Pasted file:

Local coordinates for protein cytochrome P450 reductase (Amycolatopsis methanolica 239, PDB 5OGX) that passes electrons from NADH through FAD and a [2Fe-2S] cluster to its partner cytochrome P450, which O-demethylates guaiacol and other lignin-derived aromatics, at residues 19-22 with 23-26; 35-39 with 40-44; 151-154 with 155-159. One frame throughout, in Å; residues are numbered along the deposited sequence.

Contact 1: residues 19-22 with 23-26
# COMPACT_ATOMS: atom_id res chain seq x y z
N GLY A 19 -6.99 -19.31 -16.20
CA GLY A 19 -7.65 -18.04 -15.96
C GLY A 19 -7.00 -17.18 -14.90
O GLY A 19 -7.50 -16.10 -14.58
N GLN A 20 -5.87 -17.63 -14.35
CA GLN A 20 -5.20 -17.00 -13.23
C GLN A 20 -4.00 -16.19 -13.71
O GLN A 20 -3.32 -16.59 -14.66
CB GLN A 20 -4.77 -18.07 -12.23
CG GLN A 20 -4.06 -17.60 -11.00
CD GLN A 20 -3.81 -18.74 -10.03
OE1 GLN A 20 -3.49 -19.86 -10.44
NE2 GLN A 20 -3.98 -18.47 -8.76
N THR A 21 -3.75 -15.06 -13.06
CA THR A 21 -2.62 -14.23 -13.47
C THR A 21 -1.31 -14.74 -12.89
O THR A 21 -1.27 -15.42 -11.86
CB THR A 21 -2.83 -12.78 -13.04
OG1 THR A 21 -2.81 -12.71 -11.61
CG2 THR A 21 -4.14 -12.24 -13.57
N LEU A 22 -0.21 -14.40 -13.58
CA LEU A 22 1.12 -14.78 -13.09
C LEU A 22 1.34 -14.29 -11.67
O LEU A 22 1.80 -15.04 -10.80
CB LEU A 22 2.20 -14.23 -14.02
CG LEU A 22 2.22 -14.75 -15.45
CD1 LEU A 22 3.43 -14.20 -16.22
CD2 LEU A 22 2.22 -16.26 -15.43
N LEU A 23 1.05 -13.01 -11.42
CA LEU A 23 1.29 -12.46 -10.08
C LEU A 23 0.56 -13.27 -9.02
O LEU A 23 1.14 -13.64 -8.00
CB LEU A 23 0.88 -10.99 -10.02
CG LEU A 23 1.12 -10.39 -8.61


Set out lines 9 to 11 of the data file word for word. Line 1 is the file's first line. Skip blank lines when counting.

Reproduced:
CA GLN A 20 -5.20 -17.00 -13.23
C GLN A 20 -4.00 -16.19 -13.71
O GLN A 20 -3.32 -16.59 -14.66